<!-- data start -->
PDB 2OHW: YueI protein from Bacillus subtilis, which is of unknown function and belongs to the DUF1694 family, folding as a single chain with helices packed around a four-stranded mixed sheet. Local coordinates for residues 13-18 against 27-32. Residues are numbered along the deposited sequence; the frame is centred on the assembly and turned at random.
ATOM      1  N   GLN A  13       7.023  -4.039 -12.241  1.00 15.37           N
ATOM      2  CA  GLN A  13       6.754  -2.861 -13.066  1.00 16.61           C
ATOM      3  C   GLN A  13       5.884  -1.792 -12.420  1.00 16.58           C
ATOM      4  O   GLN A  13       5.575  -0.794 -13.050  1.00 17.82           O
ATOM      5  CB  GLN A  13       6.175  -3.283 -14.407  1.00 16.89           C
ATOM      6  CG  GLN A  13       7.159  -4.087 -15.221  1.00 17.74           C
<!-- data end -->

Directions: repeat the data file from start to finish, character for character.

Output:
PDB 2OHW: YueI protein from Bacillus subtilis, which is of unknown function and belongs to the DUF1694 family, folding as a single chain with helices packed around a four-stranded mixed sheet. Local coordinates for residues 13-18 against 27-32. Residues are numbered along the deposited sequence; the frame is centred on the assembly and turned at random.
ATOM      1  N   GLN A  13       7.023  -4.039 -12.241  1.00 15.37           N
ATOM      2  CA  GLN A  13       6.754  -2.861 -13.066  1.00 16.61           C
ATOM      3  C   GLN A  13       5.884  -1.792 -12.420  1.00 16.58           C
ATOM      4  O   GLN A  13       5.575  -0.794 -13.050  1.00 17.82           O
ATOM      5  CB  GLN A  13       6.175  -3.283 -14.407  1.00 16.89           C
ATOM      6  CG  GLN A  13       7.159  -4.087 -15.221  1.00 17.74           C